South Africa: An order by South African competition authorities to delay cement industry statistics by three months will negatively affect perceptions of economic activity in the country, according to industry newcomer Sephaku Cement.
The CEO of Sephaku Pieter Fourie said that the directive by the South African Competition Commission to the Cement and Concrete Institute that it delay the publication of its quarterly national cement sales figures by three months made 'no sense'. The institute represents the four major cement producers in South Africa: Pretoria Portland Cement, AfriSam, Lafarge and NPC-Cimpor.
Sephaku, a Nigerian-backed newcomer, is building an integrated cement production facility in the Limpopo province, where it intends to produce cement from the fourth quarter of 2013. It says that cement sales form a large component of construction activity in South Africa and are a leading economic indicator. Sephaku believe that the change in reporting will affect related economic predictions.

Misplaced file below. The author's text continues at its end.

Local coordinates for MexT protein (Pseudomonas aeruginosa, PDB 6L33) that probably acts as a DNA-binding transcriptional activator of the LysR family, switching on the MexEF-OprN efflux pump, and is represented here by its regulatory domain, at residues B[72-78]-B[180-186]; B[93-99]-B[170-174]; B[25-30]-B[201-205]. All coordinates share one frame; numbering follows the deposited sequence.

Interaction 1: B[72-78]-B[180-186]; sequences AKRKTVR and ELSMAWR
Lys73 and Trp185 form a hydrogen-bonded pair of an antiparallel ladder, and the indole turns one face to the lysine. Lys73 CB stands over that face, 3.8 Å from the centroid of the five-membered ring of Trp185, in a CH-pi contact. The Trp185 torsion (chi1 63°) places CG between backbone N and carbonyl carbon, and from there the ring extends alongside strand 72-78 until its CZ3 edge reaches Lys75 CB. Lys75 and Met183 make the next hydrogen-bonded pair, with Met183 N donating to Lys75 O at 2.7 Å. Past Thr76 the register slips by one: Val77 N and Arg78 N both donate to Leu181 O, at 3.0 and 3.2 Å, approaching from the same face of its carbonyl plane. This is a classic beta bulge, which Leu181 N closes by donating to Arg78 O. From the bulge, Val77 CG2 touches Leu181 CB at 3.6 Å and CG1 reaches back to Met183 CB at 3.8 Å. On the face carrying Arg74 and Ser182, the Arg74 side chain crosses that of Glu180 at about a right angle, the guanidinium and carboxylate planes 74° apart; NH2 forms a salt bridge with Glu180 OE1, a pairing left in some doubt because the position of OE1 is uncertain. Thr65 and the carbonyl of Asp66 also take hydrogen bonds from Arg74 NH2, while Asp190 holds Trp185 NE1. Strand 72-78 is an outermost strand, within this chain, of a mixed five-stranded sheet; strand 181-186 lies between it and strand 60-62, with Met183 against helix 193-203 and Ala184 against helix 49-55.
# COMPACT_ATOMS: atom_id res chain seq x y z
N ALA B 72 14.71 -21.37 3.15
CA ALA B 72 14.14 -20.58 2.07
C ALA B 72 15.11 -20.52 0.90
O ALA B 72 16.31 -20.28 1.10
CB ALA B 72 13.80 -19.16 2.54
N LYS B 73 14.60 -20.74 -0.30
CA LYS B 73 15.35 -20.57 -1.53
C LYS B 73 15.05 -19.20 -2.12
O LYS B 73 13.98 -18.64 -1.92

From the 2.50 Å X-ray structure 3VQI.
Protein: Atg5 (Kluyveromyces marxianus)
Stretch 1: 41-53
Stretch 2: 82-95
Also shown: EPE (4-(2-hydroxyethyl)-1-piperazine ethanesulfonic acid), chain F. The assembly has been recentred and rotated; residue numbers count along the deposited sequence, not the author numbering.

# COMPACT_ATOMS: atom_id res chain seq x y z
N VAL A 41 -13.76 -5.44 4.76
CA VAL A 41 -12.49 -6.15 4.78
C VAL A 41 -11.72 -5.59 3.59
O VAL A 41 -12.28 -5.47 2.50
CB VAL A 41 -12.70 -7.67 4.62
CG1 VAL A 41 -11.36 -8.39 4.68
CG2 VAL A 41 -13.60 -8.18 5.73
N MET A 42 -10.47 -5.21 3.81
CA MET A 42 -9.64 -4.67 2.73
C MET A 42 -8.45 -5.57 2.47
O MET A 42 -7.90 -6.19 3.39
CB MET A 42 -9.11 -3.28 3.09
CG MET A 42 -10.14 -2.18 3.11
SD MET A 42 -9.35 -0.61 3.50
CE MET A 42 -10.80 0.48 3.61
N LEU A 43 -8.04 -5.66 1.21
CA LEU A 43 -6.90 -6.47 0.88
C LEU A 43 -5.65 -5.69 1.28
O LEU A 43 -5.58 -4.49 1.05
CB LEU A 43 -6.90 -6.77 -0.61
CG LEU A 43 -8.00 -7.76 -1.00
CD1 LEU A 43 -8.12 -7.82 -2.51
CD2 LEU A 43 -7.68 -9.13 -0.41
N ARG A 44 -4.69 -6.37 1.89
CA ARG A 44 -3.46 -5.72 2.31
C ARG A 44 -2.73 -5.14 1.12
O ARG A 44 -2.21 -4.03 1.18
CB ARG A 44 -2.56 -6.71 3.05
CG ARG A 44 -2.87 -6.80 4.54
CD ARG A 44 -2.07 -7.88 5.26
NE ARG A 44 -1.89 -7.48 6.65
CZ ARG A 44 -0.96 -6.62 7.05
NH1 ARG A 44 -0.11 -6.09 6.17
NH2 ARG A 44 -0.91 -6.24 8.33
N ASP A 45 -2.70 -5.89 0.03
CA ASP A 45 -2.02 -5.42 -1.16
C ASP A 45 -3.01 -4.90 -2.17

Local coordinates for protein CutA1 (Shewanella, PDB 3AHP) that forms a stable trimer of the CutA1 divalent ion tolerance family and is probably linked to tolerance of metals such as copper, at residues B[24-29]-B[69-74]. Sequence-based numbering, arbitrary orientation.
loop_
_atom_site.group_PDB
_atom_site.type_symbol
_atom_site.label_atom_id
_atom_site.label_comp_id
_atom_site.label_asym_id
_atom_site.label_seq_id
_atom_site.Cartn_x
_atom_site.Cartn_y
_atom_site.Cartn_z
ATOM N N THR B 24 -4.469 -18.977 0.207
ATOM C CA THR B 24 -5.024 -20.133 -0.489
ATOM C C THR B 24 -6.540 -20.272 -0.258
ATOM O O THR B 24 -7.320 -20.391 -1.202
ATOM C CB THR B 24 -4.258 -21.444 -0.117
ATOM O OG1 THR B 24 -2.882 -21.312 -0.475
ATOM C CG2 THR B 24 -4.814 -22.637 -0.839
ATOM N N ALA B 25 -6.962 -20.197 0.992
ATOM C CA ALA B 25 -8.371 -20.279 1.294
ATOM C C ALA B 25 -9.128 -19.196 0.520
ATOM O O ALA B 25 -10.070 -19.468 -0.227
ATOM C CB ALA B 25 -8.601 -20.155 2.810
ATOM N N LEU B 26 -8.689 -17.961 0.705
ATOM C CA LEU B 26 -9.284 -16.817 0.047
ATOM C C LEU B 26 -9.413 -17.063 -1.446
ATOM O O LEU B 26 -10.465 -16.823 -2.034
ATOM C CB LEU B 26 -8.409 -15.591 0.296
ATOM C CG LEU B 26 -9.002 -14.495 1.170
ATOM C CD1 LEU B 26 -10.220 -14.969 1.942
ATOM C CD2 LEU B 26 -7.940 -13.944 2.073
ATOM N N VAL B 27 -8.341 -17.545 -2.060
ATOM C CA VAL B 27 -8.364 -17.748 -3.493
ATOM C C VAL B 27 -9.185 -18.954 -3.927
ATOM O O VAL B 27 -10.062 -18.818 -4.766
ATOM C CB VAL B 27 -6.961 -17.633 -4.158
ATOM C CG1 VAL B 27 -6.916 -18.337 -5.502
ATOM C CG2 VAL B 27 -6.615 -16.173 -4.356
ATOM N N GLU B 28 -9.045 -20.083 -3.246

Stephan Olivier, CEO of AfriSam, commented that the change in industry reporting was a bid to make it difficult to use the data for anti-competitive behaviour. Simon Roberts, chief economist and manager of the commission's policy and research division, said that companies had previously used the data provided by the institute to 'monitor' their cartel agreement.
Projects by Nigerian-backed Sephaku and a new Chinese-backed empowerment entity, Conticem, will boost South Africa's capacity by nearly 5Mt/yr. Both Sephaku and AfriSam anticipate a better industry outlook in 2012 but uncertainty remains over the government's ability to accelerate its infrastructure plans.